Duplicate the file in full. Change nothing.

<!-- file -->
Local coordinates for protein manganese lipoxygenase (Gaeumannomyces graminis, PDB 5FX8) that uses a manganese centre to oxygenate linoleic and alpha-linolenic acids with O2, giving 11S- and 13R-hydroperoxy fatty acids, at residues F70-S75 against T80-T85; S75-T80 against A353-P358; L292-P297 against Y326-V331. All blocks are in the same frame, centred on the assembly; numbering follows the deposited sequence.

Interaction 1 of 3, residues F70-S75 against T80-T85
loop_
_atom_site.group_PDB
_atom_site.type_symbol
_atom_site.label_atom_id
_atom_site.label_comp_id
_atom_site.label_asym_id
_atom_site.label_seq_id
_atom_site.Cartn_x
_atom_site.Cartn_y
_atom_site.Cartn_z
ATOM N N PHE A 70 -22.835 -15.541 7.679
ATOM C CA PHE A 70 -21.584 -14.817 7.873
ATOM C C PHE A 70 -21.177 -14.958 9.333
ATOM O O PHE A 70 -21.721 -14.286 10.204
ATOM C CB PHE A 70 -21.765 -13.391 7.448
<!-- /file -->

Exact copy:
Local coordinates for protein manganese lipoxygenase (Gaeumannomyces graminis, PDB 5FX8) that uses a manganese centre to oxygenate linoleic and alpha-linolenic acids with O2, giving 11S- and 13R-hydroperoxy fatty acids, at residues F70-S75 against T80-T85; S75-T80 against A353-P358; L292-P297 against Y326-V331. All blocks are in the same frame, centred on the assembly; numbering follows the deposited sequence.

Interaction 1 of 3, residues F70-S75 against T80-T85
loop_
_atom_site.group_PDB
_atom_site.type_symbol
_atom_site.label_atom_id
_atom_site.label_comp_id
_atom_site.label_asym_id
_atom_site.label_seq_id
_atom_site.Cartn_x
_atom_site.Cartn_y
_atom_site.Cartn_z
ATOM N N PHE A 70 -22.835 -15.541 7.679
ATOM C CA PHE A 70 -21.584 -14.817 7.873
ATOM C C PHE A 70 -21.177 -14.958 9.333
ATOM O O PHE A 70 -21.721 -14.286 10.204
ATOM C CB PHE A 70 -21.765 -13.391 7.448